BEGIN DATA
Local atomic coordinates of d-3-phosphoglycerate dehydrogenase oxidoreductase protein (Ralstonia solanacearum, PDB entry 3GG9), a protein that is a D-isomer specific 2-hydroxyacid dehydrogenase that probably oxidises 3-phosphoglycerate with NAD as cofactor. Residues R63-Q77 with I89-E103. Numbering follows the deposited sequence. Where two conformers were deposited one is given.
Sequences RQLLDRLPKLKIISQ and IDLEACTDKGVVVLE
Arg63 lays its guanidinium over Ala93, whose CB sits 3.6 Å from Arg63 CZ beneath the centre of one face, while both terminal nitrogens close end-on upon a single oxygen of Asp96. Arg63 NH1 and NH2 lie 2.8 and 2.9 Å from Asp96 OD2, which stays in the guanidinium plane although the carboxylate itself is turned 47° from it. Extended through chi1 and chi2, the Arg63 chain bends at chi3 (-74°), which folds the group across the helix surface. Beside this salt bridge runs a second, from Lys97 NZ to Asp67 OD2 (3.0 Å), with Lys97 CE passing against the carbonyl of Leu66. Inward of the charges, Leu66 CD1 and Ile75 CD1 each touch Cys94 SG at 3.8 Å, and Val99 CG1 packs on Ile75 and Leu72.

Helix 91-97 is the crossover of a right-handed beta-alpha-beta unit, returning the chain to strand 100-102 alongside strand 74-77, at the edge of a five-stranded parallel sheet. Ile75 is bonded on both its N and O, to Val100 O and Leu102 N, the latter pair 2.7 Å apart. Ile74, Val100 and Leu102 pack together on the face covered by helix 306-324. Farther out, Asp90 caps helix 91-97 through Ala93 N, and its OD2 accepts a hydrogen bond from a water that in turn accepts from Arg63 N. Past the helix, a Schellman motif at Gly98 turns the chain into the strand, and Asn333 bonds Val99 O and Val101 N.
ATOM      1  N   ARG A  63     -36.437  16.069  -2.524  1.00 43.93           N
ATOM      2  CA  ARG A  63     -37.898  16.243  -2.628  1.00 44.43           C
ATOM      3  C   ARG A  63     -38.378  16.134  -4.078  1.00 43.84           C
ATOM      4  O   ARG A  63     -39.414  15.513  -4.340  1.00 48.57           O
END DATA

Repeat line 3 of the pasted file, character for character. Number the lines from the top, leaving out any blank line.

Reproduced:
Arg63 lays its guanidinium over Ala93, whose CB sits 3.6 Å from Arg63 CZ beneath the centre of one face, while both terminal nitrogens close end-on upon a single oxygen of Asp96. Arg63 NH1 and NH2 lie 2.8 and 2.9 Å from Asp96 OD2, which stays in the guanidinium plane although the carboxylate itself is turned 47° from it. Extended through chi1 and chi2, the Arg63 chain bends at chi3 (-74°), which folds the group across the helix surface. Beside this salt bridge runs a second, from Lys97 NZ to Asp67 OD2 (3.0 Å), with Lys97 CE passing against the carbonyl of Leu66. Inward of the charges, Leu66 CD1 and Ile75 CD1 each touch Cys94 SG at 3.8 Å, and Val99 CG1 packs on Ile75 and Leu72.